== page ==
Skinned knees, disappointments, and occasionally thinking your mum is a total grump are all part of the rich tapestry of a childhood well spent!

Find out more about Nigel’s book here: The Politically Incorrect Parenting Book by Nigel Latta (Vermillion) £12.99.
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What do you think of Nigel’s guest post – do you agree with what he says? Are you a worrier or do you just get on with it? How does the way you are parenting your child differ from the way you were brought up? We’d love to know. Do leave us a comment below.

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9 Responses to Politically Incorrect Parenting – Nigel Latta

  1. sarah says:

    I’d love to follow these rules,and do try not to molly coddlemy kids,but then you switch on the news and see kids being murdered or walk to the park and there’s a gang of kids swearing and spitting,and think,actually no I can’t loosen the reins.

  2. Salwa says:

    The best parenting article I have read in ages!

  3. bubbablue says:

    We’re in the middle of nowhere, on a farm, so lots of opportunities for danger, climbing trees, mud and animals. Great for learning, especially for my little one to toddle after his dad, uncle and cousins and to learn the fun and dangers for himself without worrying about the threats that so many other people have to worry about in areas which are less ‘safe’. We used to camp out on the green without our parents – all the kids from the house estate. Great fun, all done in a very middle class way, and we used to escape to go and investigate the local woods behind the disused carpet factory. Not what we were allowed to do, but we did it anyway, and lots got the bumps and bruises to prove it.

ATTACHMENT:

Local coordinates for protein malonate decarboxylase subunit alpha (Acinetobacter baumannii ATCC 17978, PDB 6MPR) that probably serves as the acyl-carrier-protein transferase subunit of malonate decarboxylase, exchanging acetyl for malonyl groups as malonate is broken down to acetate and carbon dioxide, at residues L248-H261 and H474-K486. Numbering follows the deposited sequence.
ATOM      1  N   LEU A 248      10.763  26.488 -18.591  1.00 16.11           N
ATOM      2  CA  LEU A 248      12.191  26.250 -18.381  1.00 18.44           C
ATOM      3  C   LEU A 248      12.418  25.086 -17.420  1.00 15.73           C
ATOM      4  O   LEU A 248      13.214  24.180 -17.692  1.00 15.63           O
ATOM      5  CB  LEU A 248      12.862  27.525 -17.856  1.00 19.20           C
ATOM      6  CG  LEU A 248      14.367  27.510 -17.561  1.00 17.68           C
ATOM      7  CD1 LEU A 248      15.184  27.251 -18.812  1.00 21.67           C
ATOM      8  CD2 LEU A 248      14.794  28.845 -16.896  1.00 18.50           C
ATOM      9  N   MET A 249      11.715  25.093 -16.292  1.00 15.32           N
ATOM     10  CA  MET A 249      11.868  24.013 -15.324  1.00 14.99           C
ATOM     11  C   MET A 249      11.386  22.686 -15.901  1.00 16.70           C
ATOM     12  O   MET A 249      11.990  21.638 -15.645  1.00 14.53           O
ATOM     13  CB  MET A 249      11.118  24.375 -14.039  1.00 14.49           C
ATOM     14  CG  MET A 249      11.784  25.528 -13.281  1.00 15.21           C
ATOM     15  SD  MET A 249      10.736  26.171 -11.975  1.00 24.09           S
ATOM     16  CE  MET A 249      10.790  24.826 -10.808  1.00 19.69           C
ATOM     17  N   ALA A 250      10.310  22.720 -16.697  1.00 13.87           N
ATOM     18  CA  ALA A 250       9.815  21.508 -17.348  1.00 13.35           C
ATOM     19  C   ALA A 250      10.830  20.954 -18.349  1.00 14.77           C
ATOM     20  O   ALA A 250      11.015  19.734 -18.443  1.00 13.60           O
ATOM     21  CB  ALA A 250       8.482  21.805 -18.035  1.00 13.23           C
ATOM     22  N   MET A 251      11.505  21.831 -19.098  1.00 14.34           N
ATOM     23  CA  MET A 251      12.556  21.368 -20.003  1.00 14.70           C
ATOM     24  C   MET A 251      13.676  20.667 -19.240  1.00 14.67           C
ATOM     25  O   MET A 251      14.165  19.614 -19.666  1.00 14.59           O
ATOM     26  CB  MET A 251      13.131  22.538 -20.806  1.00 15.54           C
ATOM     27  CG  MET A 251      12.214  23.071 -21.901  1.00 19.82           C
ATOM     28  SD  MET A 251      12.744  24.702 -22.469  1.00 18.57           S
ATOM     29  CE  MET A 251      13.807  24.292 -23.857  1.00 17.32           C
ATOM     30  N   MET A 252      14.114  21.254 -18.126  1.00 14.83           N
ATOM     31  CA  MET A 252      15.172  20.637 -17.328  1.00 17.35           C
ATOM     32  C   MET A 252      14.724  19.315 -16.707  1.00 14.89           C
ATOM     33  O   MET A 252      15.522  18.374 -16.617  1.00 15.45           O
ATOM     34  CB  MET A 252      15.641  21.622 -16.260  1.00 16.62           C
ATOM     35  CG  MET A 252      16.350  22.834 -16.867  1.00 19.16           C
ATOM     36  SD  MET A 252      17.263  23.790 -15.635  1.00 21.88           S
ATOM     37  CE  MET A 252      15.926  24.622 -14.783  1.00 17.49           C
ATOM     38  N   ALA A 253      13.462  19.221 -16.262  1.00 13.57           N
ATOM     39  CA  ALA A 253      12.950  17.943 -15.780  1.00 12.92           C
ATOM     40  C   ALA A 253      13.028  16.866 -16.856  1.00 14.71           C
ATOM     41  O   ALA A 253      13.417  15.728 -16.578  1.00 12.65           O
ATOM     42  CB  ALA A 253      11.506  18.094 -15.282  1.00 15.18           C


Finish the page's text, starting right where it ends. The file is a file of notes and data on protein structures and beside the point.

4. Cycle Sprog says:

    Brilliant article. We have a well worn copy of Nigel Latta’s book “Before your kids drive you crazy read this” . Unfortunately it’s now out of print in the UK, so glad to see this new book!

  5. I completely agree with you. I have two boys and am definitely old school, because I didn’t have them until my forties which qualifies me for Old School! Well done, well said.

  6. Diane Robison says:

    It’s a fab article and I know exactly what he means about some parks. But we’ve never gone for the politically correct parenting anyway, being slightly older parents, mid-late 30s when I had my two, husband a bit older. My son, 11 and mildly asd and daughter 9 are currently facsinated with the London Underground though we live near Manchester, not sure where it came from. Anyway, they have put it up on the net (the net is here and we use it but it’s not be all and end all!) but this did then encourage a game away from the computer with drawings of stations, stories of ghosts etc etc etc. They do have the net and wii but balanced out with bikes, getting wet in the rain etc.

  7. Diane Robison says:

    Oh PS to above, this is absolutely true. My daughter came home from school the other day saying her and her best friend were making a worm farm at school at dinner time on the field. She then goes into our garden, digging away for worms to take to school the next day. I then had to give her a plastic container with tin foil over the top with little holes in to take to school. The container has not come back yet, she had dirty finger nails and said she saw something white in her poo moving about, of course yes shock horror worms but straight to the chemist for worm tablets for us all but the fun of getting dirty and using her imagination! I dread to think what is in her tray at school though (the old wooden desks were far better for creepy crawlies!); don’t know if the teachers knew about the worms but just left her to it and not heard anymore about it…

  8. Pingback: Politically Incorrect Parenting - Kirsten Hanlon